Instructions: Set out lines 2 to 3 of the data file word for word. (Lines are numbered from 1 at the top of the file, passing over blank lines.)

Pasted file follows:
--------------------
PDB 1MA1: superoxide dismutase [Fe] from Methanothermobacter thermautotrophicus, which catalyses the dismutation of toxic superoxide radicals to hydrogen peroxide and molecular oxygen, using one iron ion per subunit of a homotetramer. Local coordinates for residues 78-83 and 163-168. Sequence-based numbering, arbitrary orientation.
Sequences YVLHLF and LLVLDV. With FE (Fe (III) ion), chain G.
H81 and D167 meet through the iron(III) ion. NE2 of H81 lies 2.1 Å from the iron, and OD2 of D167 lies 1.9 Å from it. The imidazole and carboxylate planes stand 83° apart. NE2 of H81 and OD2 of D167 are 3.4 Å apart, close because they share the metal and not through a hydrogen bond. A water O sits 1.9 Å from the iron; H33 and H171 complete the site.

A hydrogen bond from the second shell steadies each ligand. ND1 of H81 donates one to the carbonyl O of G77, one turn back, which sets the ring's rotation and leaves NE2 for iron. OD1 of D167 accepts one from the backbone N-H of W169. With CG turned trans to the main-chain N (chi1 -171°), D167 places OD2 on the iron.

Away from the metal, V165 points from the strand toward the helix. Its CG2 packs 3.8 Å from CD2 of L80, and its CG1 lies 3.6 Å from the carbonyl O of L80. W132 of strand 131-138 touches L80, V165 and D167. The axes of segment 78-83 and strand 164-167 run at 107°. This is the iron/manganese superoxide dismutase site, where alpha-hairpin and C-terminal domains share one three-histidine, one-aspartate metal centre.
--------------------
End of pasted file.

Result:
Sequences YVLHLF and LLVLDV. With FE (Fe (III) ion), chain G.
H81 and D167 meet through the iron(III) ion. NE2 of H81 lies 2.1 Å from the iron, and OD2 of D167 lies 1.9 Å from it. The imidazole and carboxylate planes stand 83° apart. NE2 of H81 and OD2 of D167 are 3.4 Å apart, close because they share the metal and not through a hydrogen bond. A water O sits 1.9 Å from the iron; H33 and H171 complete the site.